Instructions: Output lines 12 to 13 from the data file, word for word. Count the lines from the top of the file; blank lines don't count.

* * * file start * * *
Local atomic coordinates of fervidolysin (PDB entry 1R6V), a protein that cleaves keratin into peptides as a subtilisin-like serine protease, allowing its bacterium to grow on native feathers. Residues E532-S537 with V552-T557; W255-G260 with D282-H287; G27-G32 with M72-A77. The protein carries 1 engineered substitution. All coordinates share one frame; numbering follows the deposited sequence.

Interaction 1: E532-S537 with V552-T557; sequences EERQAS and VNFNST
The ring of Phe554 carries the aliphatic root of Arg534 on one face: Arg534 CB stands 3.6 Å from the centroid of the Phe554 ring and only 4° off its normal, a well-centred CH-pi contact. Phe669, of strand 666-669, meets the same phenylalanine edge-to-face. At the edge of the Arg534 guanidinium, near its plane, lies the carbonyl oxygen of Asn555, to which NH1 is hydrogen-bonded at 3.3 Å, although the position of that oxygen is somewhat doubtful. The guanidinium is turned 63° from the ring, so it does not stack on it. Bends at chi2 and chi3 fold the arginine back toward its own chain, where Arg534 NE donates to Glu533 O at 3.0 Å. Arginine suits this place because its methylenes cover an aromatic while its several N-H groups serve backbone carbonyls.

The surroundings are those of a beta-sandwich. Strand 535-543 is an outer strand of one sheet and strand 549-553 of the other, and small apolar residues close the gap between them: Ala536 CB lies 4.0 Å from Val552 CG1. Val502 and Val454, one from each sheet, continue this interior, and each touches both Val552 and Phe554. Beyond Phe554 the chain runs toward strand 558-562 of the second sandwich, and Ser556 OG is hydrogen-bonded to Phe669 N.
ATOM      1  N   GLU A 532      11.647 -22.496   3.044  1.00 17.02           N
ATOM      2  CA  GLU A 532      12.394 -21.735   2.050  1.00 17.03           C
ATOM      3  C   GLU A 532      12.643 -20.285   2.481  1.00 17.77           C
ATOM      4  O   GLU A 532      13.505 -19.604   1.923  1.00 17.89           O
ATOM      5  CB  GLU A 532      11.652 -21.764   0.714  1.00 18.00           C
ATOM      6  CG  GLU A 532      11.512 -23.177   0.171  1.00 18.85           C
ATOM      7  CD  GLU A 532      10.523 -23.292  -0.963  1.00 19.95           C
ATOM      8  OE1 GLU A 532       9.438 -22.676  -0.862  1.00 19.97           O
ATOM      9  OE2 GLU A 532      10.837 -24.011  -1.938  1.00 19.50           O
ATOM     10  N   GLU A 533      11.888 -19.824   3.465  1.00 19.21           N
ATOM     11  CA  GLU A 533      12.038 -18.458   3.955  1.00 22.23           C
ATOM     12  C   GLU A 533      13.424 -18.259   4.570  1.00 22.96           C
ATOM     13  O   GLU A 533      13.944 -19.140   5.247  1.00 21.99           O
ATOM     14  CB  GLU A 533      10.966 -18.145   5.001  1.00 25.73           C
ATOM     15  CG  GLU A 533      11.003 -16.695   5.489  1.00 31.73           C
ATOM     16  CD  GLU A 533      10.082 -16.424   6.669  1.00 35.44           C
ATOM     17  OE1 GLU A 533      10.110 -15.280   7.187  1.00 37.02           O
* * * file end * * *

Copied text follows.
ATOM      8  OE1 GLU A 532       9.438 -22.676  -0.862  1.00 19.97           O
ATOM      9  OE2 GLU A 532      10.837 -24.011  -1.938  1.00 19.50           O